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Some Quebec Experts Worry As COVID-19 Cases Rise While Restrictions Fall

They say the government didn't do enough to prevent a sixth wave.

​A customer wears a face mask at Jean-Talon Market.

A customer wears a face mask at Jean-Talon Market.

Quebec's institute for public health (INSPQ) has declared a sixth wave of COVID-19 in the province — and some medical experts say the data show it was premature for the government to drop health measures.

Cases are surging, fueled by the Omicron BA.2 variant, and "an upward trend has begun," according to a report from the province's healthcare research institute (INESSS).

New cases hit 3,067 in the past 24 hours, creeping up to nearly a thousand more daily cases than one week ago. Hospitalizations were up 18% last week compared to the week before, and are now hovering around 150 new daily hospitalizations for the first time since the peak of the fifth wave in mid-January. The INESSS projects hospitalizations could reach approximately 200 per day — with a high number of regular and ICU beds occupied by COVID-19 patients — in the coming weeks.

Outbreaks in the health network

While the province has allocated more hospital beds for people with COVID-19, anticipating the surge, many of the workers who would normally attend to those patients have become sick themselves. Around 8,600 caregivers have contracted COVID-19 in recent weeks, with the health network seeing a 60% rise in the number of staff members who are infected.

"Our health care workers have not had a moment to breathe in the last two years and have not recuperated from the latest Omicron surge — and we are already starting our next wave. It’s disheartening," said epidemiologist and Johns Hopkins Bloomberg School of Public Health doctoral candidate Prativa Baral.

"The BA.2 variant is even more contagious than the previous Omicron variant that caused the massive wave over the winter and crippled our health care system. We’ve dropped restriction capacities, and there’s just a lot of virus circulating, so it's not surprising unfortunately that everyone is at a higher risk of being infected, including our health care workers."

No more mask mandate

As of this weekend, the government reaffirmed that mask mandates in public spaces would likely be removed by mid-April. Interim Public Health Director Luc Boileau said on Sunday that even during a sixth wave the government would not bring back the strict health measures issued during earlier waves.

"It's normal to have waves of this kind of infection… let’s try to live with it right now," said Boileau. "Every person has to act responsibly, according to their situation."

That didn't sit well with Montreal-based doctor Lisa Iannattone.

"After two years, we shouldn’t be approaching this reactively or playing chicken with hospital capacity. We still need collective measures, not as a restriction but as a protection," she said.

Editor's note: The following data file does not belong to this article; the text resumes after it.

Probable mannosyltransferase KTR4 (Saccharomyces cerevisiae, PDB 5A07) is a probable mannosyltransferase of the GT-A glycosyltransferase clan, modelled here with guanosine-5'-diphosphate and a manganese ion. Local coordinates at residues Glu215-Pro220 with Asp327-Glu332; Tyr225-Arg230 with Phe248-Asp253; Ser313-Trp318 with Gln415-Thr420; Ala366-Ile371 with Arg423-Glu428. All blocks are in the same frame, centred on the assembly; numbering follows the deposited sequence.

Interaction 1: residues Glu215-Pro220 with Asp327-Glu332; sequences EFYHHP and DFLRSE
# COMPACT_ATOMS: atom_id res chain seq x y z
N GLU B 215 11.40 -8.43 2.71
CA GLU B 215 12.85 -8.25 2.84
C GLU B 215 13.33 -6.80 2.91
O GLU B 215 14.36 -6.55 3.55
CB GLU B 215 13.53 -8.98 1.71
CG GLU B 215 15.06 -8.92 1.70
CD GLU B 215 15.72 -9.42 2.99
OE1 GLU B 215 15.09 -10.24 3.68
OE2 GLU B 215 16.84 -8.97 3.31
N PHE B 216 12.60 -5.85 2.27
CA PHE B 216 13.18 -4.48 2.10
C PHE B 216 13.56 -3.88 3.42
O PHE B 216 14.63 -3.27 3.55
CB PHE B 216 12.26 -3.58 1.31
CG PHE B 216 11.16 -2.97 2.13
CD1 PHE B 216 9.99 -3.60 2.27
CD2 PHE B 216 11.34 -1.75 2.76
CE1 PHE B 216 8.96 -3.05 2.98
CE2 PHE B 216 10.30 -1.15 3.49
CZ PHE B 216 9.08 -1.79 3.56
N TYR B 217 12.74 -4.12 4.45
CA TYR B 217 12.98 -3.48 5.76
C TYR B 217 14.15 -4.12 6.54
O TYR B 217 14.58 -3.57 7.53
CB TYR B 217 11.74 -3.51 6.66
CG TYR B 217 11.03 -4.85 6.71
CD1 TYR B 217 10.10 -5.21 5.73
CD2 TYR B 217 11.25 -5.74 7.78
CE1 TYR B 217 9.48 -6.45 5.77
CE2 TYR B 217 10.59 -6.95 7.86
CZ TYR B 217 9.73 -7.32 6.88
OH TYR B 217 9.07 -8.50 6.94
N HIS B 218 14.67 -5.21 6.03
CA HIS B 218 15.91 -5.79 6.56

"If you’re a high-risk working parent, how can you avoid infection when your colleagues aren’t masking at work and your kids’ classmates aren’t masking at school? Waves are expected, particularly when measures are dropped, but living with the virus does not mean completely dropping the ball and normalizing mass and ongoing infection (and reinfection) over and over again."

For Iannattone, adapting to a world where the virus continues to circulate means taking steps to educate the public about effective mask use and airborne transmission of the virus.

"We will never go back to 2019"

Iannattone said more public education about how the virus spreads is needed so fewer expose themselves to infection unknowingly and unnecessarily.

"People are still wearing cloth masks or poorly fitted surgical masks. The simple act of swapping out a suboptimal mask for a respirator (KN95, KF94, or N95) can greatly decrease your risk of being infected," she said.

Improved ventilation and filtration in shared indoor spaces is also a must, she said.

"The same way we have standards for our drinking water, we need to have standards for our air quality," said Iannattone, citing preliminary data from schools in Italy that show ventilation upgrades in classrooms with six air changes per hour decreased the number of infections by 82%.

"Upgrading the ventilation in every school, office building, and restaurant won’t happen in a day, but it needs to get done so the sooner we start, the better."

Instead of lifting measures, the government should be investing in longer-term solutions, Baral affirmed.

"Failing to mention the airborne method of transmission for this virus and the appropriate ways of protection is misinformation. Not mentioning the risk of long COVID due to an infection is normalizing these waves of infection," said Baral.

"The reality is, we will never go back to 2019, but it doesn’t mean that our future has to be one with either mass infections or lockdowns. There are a lot of steps that can be taken in between these two extremes that would allow us to live, and do all the things we enjoy doing. Instead, governments around the world, including our own, are choosing to look the other way and pretend things are 'normal' when they clearly are not."

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